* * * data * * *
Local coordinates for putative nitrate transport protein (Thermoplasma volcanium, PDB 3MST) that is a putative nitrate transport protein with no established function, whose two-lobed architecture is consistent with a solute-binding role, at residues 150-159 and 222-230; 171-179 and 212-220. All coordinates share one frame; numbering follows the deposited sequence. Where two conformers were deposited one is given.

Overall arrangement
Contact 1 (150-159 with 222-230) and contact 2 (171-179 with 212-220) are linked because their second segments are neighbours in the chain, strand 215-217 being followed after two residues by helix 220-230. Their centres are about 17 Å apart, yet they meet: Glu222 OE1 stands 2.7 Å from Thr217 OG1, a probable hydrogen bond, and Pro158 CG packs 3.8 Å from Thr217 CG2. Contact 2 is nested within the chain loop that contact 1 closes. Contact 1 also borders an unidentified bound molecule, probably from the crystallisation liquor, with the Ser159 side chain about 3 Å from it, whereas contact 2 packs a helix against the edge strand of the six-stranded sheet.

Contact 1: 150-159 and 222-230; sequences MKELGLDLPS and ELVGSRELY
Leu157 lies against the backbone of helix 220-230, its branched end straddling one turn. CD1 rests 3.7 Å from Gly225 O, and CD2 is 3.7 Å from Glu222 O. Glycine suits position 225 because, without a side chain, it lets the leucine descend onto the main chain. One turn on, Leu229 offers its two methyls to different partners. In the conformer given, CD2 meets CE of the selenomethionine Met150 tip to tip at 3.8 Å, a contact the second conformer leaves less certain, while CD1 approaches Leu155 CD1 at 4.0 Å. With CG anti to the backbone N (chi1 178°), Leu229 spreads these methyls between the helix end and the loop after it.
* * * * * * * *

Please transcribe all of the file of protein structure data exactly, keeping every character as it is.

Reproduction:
Local coordinates for putative nitrate transport protein (Thermoplasma volcanium, PDB 3MST) that is a putative nitrate transport protein with no established function, whose two-lobed architecture is consistent with a solute-binding role, at residues 150-159 and 222-230; 171-179 and 212-220. All coordinates share one frame; numbering follows the deposited sequence. Where two conformers were deposited one is given.

Overall arrangement
Contact 1 (150-159 with 222-230) and contact 2 (171-179 with 212-220) are linked because their second segments are neighbours in the chain, strand 215-217 being followed after two residues by helix 220-230. Their centres are about 17 Å apart, yet they meet: Glu222 OE1 stands 2.7 Å from Thr217 OG1, a probable hydrogen bond, and Pro158 CG packs 3.8 Å from Thr217 CG2. Contact 2 is nested within the chain loop that contact 1 closes. Contact 1 also borders an unidentified bound molecule, probably from the crystallisation liquor, with the Ser159 side chain about 3 Å from it, whereas contact 2 packs a helix against the edge strand of the six-stranded sheet.

Contact 1: 150-159 and 222-230; sequences MKELGLDLPS and ELVGSRELY
Leu157 lies against the backbone of helix 220-230, its branched end straddling one turn. CD1 rests 3.7 Å from Gly225 O, and CD2 is 3.7 Å from Glu222 O. Glycine suits position 225 because, without a side chain, it lets the leucine descend onto the main chain. One turn on, Leu229 offers its two methyls to different partners. In the conformer given, CD2 meets CE of the selenomethionine Met150 tip to tip at 3.8 Å, a contact the second conformer leaves less certain, while CD1 approaches Leu155 CD1 at 4.0 Å. With CG anti to the backbone N (chi1 178°), Leu229 spreads these methyls between the helix end and the loop after it.